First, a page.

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  1. #1
    New Member
    Join Date
    Apr 2012
    Dallas. TX
    John Deere SRX75, John Deere GX85

    Default JD GX85 riding mower -- Install flywheel dry or lube? Bendix gear question also.

    Hello friends. John Deere GX85 riding mower with 13 hp Briggs & Stratton engine. FLYWHEEL -- When putting it on, should lube or anti-seize compound be applied to the shaft and hole, or should it go on dry? BENDIX GEAR -- the plastic bendix gear only engages about 2/3 the way. Is this normal, or should it engage 100% into the teeth in the flywheel? Is it better to use a plastic bendix gear, or an aluminum one? The flywheel teeth are aluminum.

  2. #2
    Gold Member
    Join Date
    Aug 2009
    loganville ga
    wheel horse c-100

    Default Re: JD GX85 riding mower -- Install flywheel dry or lube? Bendix gear question also.

    2/3 is normal from past experience you cannot mix gear material makeup from what came from factory and most all lawnmower gears are plastic the reason being it will tear up before flywheel gears go bad cheaper and much easier to do gear than flywheel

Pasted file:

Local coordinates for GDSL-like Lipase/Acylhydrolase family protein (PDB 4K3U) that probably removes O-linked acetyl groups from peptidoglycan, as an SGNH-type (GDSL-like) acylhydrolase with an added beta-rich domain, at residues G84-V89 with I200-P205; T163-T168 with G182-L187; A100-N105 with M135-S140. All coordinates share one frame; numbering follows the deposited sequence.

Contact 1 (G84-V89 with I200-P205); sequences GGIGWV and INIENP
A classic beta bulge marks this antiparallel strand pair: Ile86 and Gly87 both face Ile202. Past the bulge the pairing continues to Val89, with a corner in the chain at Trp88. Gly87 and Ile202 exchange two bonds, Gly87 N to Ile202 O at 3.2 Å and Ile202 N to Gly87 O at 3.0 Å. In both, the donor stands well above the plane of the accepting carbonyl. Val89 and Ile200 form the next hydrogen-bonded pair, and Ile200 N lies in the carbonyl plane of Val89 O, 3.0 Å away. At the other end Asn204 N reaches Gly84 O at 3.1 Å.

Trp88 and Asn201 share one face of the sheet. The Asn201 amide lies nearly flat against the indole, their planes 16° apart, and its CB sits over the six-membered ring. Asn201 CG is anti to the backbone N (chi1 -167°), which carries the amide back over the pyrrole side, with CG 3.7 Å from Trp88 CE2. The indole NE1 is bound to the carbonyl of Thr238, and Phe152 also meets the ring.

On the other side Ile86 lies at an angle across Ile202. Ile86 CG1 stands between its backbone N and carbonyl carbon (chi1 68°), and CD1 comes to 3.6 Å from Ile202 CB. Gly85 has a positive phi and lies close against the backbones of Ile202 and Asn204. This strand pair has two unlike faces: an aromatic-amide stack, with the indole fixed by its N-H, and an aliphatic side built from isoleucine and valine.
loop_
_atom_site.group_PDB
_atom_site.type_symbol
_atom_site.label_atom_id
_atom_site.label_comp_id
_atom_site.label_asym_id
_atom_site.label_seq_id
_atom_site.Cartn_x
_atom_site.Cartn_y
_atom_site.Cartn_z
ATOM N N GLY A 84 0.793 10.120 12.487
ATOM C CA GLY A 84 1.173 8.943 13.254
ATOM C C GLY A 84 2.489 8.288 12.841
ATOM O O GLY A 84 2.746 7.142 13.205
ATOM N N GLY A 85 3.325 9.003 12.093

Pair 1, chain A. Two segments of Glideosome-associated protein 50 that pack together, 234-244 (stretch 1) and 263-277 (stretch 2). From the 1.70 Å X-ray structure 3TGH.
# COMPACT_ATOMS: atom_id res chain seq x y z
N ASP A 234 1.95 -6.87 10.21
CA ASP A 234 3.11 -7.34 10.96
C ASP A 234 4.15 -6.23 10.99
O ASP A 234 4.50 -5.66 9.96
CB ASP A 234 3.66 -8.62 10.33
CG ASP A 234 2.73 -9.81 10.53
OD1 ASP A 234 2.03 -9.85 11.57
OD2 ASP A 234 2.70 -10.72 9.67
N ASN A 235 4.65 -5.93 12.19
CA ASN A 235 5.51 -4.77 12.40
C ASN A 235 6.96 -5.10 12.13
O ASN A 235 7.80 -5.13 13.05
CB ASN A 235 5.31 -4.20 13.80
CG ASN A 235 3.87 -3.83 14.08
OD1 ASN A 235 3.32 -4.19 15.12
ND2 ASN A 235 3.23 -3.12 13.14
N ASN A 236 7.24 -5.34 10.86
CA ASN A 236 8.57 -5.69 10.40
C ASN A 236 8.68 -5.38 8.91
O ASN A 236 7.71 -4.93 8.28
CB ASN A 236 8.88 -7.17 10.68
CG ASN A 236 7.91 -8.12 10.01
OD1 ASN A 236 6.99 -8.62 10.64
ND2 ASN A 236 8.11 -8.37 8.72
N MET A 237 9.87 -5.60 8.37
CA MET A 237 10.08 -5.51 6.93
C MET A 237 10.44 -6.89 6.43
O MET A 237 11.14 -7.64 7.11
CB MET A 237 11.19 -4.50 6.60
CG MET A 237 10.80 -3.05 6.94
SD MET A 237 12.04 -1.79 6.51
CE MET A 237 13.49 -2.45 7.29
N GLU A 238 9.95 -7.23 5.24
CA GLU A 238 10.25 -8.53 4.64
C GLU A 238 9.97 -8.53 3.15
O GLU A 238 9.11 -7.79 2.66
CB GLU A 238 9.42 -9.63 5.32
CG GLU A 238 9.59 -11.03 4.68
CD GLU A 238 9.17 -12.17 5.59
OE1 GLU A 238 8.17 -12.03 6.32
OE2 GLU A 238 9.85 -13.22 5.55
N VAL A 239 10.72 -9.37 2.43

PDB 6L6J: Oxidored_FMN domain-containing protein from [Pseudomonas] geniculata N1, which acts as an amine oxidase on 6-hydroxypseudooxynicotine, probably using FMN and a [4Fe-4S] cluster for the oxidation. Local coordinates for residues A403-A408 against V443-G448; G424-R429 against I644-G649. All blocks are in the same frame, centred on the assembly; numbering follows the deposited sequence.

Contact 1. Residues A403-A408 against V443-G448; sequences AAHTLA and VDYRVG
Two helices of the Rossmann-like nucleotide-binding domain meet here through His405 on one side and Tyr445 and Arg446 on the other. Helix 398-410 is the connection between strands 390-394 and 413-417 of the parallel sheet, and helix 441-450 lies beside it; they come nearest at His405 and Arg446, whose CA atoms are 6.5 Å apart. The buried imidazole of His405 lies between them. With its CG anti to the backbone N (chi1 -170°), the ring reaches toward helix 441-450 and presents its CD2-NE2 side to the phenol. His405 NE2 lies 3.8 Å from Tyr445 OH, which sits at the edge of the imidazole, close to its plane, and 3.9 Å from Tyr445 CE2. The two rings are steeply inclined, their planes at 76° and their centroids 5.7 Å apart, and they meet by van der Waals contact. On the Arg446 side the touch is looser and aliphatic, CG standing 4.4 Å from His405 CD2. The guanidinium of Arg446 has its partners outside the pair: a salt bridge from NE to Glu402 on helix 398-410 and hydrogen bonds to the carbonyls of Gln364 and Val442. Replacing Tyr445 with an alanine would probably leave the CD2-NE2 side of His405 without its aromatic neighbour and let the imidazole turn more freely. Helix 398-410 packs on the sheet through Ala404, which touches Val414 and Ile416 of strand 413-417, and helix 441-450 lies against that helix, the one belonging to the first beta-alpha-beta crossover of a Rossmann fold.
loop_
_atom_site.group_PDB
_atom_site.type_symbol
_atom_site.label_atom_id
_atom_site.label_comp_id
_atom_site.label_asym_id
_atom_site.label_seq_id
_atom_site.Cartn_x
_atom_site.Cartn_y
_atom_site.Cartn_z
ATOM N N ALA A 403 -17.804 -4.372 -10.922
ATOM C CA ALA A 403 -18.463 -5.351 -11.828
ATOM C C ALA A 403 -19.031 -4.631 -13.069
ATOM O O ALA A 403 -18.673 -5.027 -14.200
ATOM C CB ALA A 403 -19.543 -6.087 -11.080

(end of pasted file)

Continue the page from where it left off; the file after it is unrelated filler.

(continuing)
3. #3
    Platinum Member Texasmark's Avatar
    Join Date
    Apr 2012
    N. Texas
    Ford '63 2000 and '65 3000; Branson '16 2400 and '07 6530C both with FELs. All tractors are Diesels

    Default Re: JD GX85 riding mower -- Install flywheel dry or lube? Bendix gear question also.

    I always used lube for 2 reasons: Qne day I may want to remove it and 2, If you whack something hard, you want the flywheel to spin on the shaft, shearing the woodruff key, not shearing the crankshaft or a connecting rod. But you still need to torque it tight. Don't have the spec. If I were doing mine, I'd run it down with the air impact tool and watch the socket. When it quits turning while impacting, give it 2 or 3 more whacks then get off......" impact tool turned all the way up. On the woodruff, ensure it's perfect, no deformation and have it and the flywheel lined up best you can. It is part of the ignition timing since the magnet that triggers the ignition is on the outside of the flywheel. A couple of degrees at the crankshaft translate to enough distance at the circumference of the flywheel to keep you from starting the engine.

    Others may put it on dry, and some manuals may say dry. Well if it's in the manual, it's from the factory and they are talking about new engines, not used ones. On outboard motors this is a real thorn to me. You can't put a dry head gasket on a 20 year old aluminum outboard motor and expect it to work.....too much corrosion of the interface surfaces. On the flywheel, I told you above why I do what I do and after 50+ years of fixin my own, I'm yet to loose one.

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